Signal 1: Trevor Noah is the most vocal celebrity calling out the abusive nature of the Kim Kardashian/Pete Davidson/Kanye West triangle, flying in the face of social norms and salacious pop culture watching. In case you aren’t familiar with this situation, Kardashian has begun dating Davidson while divorcing West who has quickly moved from behaving as a hurt soon-to-be ex-husband to publicly humiliating and harassing his soon-to-be ex-wife and her new beau. West has sent countless text messages, posted several social media messages, moved next door, sent unwanted “gifts” and pretended to kill Davidson in a music video. Noah called out the public abuse, spoke candidly about his mother’s experience with domestic violence, and chided those applauding and encouraging West’s behavior. With all out assaults on women’s rights and safety in both public and private spheres, the moral bravery of countering the silence and complicity that enable harm to others is essential.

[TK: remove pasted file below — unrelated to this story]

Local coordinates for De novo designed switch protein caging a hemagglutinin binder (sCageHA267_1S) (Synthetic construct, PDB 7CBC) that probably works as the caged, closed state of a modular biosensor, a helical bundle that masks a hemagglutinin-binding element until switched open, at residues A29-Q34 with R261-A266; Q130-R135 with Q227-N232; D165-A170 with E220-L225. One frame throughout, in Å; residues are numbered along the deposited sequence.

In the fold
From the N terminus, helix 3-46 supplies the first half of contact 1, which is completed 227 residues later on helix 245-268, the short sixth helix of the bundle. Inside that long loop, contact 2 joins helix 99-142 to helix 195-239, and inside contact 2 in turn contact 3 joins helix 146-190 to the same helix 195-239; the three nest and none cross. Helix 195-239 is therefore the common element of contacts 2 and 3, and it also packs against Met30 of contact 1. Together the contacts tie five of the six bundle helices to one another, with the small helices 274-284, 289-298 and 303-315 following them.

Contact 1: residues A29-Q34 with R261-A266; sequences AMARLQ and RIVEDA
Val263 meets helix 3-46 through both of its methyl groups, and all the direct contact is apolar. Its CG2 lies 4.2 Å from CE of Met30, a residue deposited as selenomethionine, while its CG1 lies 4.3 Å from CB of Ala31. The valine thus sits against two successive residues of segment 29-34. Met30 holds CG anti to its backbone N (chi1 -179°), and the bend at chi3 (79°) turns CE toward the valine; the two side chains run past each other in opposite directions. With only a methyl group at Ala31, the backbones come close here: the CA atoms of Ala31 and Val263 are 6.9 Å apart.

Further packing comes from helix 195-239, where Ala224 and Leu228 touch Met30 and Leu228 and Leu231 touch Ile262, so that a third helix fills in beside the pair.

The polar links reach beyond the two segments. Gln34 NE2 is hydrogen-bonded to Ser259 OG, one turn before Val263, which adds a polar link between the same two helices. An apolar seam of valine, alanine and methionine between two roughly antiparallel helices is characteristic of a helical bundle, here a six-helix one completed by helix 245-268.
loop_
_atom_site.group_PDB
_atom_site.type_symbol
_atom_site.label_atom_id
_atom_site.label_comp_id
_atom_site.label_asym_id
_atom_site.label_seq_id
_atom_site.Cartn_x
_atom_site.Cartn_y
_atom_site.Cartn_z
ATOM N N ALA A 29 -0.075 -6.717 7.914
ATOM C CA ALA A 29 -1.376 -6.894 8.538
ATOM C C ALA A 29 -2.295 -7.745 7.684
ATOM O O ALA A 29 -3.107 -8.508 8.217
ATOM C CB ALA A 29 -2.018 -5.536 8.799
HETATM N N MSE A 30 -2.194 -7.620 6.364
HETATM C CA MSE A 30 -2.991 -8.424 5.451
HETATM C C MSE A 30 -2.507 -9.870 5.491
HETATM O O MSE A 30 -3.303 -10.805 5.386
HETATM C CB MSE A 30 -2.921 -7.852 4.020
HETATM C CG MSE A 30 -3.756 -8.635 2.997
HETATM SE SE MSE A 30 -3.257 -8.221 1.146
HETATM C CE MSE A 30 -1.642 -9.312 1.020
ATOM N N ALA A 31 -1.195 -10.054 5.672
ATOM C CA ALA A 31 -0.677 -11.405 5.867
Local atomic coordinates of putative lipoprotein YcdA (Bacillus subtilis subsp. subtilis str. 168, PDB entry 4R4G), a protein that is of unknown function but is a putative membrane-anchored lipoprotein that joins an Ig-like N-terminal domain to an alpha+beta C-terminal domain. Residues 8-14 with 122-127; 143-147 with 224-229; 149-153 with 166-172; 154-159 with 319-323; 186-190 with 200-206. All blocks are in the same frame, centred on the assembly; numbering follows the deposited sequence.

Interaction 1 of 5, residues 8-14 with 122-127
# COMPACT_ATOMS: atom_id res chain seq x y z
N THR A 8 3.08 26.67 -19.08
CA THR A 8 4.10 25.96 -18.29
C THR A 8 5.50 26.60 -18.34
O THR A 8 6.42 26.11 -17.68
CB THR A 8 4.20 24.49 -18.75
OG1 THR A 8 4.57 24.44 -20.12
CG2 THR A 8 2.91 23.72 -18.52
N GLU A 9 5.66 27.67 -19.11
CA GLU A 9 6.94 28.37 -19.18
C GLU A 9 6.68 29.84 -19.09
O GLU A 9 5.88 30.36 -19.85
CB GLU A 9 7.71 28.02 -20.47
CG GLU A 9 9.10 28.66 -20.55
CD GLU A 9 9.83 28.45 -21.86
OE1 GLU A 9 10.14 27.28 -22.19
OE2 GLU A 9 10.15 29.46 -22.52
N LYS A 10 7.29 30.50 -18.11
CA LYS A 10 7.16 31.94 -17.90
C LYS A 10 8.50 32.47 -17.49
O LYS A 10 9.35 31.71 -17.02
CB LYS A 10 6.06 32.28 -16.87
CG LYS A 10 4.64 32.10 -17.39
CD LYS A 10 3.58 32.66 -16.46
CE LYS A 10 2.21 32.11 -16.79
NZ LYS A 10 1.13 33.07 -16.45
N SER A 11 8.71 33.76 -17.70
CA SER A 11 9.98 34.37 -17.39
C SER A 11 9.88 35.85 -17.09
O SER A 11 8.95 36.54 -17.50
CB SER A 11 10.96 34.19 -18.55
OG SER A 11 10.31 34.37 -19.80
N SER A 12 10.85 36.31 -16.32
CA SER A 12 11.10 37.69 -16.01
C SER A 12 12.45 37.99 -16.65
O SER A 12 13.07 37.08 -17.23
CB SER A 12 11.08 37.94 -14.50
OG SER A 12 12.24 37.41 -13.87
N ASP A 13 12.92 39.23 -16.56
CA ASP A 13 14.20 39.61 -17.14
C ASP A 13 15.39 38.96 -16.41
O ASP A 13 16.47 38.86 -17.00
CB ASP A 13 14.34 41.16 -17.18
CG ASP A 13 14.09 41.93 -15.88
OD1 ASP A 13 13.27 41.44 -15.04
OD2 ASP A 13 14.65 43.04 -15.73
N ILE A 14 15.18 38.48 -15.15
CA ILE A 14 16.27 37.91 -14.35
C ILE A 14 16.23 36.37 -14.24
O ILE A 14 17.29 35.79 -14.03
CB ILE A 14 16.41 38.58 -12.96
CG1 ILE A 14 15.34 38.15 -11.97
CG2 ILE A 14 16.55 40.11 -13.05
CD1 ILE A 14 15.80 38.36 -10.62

Signal 2: Abby Ramsay went viral on TikTok after finally ending her six year journey for sterilization with a photoshoot stylized as a birth announcement. Ramsey sought sterilization for medical treatment of her long, heavy periods and a reflection of her wholehearted embrace of a child-free life. The extraordinarily long ordeal of having to overcome medical sexism and cultural normalization that all women need and want to be mothers elevates the reality and validity of women choosing how to live their lives irrespective of the expectations of others. When the world tries to tell women who they are, the psychological bravery of standing firm in one’s choices expands notions of what it means to belong to certain social identities.